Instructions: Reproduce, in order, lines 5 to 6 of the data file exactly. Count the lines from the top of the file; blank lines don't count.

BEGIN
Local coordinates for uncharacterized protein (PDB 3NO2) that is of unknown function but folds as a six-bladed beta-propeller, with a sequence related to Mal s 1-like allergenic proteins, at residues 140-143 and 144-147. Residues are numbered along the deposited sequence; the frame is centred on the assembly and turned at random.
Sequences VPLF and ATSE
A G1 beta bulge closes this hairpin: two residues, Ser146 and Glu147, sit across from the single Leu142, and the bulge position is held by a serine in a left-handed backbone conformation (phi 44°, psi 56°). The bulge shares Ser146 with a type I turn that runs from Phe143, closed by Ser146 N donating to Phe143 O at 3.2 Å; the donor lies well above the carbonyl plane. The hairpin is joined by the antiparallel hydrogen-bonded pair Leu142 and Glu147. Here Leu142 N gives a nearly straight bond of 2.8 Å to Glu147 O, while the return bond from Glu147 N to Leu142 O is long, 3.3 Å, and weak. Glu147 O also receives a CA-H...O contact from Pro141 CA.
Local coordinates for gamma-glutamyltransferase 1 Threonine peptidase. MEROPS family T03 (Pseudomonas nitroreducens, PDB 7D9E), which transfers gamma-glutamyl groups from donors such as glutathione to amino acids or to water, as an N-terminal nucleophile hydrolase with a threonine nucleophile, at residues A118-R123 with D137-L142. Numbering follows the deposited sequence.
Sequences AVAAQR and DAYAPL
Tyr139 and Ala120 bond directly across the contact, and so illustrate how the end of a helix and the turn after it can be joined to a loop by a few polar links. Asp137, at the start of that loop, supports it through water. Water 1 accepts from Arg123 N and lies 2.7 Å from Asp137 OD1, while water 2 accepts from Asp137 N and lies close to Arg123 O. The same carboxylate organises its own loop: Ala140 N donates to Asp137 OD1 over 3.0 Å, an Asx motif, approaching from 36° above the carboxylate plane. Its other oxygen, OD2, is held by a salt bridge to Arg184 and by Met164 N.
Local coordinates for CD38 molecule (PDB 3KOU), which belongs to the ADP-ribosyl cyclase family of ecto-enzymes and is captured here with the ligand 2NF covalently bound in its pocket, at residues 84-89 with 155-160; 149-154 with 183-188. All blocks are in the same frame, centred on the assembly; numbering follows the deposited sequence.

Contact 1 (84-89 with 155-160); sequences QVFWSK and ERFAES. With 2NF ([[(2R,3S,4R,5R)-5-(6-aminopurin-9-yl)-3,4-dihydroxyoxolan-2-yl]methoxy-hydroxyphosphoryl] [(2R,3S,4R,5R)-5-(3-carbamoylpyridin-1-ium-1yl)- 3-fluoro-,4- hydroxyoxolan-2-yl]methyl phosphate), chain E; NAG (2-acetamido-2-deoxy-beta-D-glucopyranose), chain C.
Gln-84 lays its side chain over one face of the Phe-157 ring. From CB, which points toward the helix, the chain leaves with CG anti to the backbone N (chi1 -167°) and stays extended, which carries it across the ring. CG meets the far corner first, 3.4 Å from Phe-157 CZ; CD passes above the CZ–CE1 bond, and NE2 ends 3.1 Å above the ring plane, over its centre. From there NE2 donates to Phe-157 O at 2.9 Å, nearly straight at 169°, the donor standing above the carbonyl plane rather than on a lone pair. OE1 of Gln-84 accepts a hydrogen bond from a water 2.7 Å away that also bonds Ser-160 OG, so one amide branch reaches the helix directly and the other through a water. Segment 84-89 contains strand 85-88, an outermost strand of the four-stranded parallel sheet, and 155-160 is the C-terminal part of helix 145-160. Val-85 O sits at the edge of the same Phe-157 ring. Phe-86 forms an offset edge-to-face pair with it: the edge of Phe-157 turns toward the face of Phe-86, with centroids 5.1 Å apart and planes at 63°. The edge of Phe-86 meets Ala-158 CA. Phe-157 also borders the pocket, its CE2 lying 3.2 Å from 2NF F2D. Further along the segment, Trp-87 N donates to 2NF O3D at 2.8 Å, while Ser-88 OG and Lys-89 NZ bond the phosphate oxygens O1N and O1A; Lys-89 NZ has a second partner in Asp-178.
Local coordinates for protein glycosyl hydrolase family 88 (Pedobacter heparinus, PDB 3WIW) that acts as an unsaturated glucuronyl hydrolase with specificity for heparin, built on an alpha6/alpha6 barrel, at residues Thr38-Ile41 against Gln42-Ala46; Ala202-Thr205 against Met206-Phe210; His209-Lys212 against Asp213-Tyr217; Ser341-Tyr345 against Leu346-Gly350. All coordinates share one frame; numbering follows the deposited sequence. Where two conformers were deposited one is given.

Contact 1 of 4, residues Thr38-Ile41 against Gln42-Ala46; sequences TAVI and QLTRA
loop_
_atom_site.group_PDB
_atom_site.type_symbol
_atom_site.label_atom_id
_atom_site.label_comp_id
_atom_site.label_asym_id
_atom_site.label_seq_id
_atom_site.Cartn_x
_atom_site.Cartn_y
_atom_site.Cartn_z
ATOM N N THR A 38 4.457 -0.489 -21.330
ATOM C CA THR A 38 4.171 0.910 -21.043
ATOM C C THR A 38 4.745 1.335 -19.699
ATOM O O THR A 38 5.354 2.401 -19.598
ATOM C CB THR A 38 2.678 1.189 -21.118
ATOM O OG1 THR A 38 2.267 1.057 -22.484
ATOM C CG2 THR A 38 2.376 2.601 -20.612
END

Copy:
Sequences AVAAQR and DAYAPL
Tyr139 and Ala120 bond directly across the contact, and so illustrate how the end of a helix and the turn after it can be joined to a loop by a few polar links. Asp137, at the start of that loop, supports it through water. Water 1 accepts from Arg123 N and lies 2.7 Å from Asp137 OD1, while water 2 accepts from Asp137 N and lies close to Arg123 O. The same carboxylate organises its own loop: Ala140 N donates to Asp137 OD1 over 3.0 Å, an Asx motif, approaching from 36° above the carboxylate plane. Its other oxygen, OD2, is held by a salt bridge to Arg184 and by Met164 N.